The construction of 'Europe' functioning as a container for shared cultural and territorial claims as well as collective identities and memories constitutes a continuing and conflicting endeavour. In this context, the presence of Roma and Sinti in Europe and their historic exclusion have served various ideological and political means. Being defined as the categorical 'Other' and a counterpart to Western modernity, the exploitation of Europe's largest ethnic minority has helped to create European identities and a sense of community. Although the European Union has recognized Roma and Sinti as a 'true European minority' and implemented programs to improve the minority's situation in its member countries, EU policies continue to reproduce negative stereotypes and images of the 'Other'. By analyzing EU financed Roma projects in Slovakia, the paper examines various reasons for the ethnic group's perpetuated instrumentalisation and highlights contradictions between official EU rhetoric and the projects' realities.
Defensive fantasies: discursive enactments of exclusion and identity in imagining Europe
"Europe for Europeans!" but which Europe and which Europeans? Across Europe new social and political movements claim that they are "fighting back" or working to "defend" the continent and its political, social and cultural practices. This paper explores the social and linguistic practices of exclusion that delimit the populations to be protected and mark those beyond the collective self, whose very presence is a threat. The paper discusses the interview responses of nearly one thousand young people (from 2009-2010) involved in extra-parliamentary, illiberal politics, with regard to their attitudes about social institutions, societal trust, and legitimate uses of violence. This analysis offers the opportunity to compare the discourses and positions of those who would expel unwelcome social elements, with the perceptions and experiences of those marginalized subjects who are their targets, each articulating a parallel critique of materialism and the need to re-establish community in the face of neo-liberal hyper-individualism.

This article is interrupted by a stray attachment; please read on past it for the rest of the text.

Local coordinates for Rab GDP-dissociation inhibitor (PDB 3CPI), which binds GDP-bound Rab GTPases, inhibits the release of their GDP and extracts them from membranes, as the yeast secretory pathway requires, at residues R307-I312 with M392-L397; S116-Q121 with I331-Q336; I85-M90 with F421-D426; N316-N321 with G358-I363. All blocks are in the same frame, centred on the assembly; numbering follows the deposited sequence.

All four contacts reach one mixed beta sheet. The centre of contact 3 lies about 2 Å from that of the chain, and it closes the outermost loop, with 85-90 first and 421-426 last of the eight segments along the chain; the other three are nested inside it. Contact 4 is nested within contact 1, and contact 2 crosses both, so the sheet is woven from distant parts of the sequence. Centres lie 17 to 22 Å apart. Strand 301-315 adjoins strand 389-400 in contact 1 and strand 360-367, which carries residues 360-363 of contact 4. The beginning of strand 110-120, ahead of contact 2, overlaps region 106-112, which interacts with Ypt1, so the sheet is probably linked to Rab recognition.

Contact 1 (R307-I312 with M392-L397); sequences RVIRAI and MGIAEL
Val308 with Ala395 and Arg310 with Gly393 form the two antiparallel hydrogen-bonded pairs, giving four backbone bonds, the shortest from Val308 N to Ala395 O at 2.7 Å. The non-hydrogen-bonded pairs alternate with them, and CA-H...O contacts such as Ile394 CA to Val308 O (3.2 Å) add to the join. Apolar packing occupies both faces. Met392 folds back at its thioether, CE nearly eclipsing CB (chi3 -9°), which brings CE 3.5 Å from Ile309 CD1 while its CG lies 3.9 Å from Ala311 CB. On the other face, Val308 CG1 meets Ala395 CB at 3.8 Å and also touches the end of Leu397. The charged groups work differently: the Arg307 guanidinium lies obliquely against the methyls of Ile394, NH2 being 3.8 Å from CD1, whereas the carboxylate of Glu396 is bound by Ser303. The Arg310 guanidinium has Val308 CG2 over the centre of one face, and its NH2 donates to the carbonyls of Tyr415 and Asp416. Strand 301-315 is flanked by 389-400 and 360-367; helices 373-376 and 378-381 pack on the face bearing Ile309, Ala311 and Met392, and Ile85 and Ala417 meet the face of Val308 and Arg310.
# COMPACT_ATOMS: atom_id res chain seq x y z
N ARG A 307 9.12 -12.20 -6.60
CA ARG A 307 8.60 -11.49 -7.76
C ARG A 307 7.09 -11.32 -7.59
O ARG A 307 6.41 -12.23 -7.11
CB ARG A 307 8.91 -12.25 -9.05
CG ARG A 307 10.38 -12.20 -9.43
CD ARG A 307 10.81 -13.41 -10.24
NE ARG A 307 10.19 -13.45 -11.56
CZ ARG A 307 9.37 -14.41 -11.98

Finding subsidiarity: reifying competence and shame in a time of crisis
In this paper, I will examine the current complexity of the issue of subsidiarity as it pertains to the experimental means by which the European bureaucracy and members of civil society attempt to manage/negotiate "culture" and exclusion under a real and imagined crisis. Since subsidiarity is often invoked by EU bureaucrats in terms of respecting cultural differences and presently seen as a limit to what the EU could put forth as cultural policy due to the members states' prerogative over culture, my aim is to understand how that limit was understood and practiced by European bureaucratic actors. What is born out of attempts to manage subsidiarity are three discursive modes often discussed by EU bureaucrats and members of civil society: the cultural, the moral, and the temporal. I use these discursive modes to further understand the notions of competence and shame as modes of belonging and exclusion within the EU.
This workshop is closed to new paper proposals.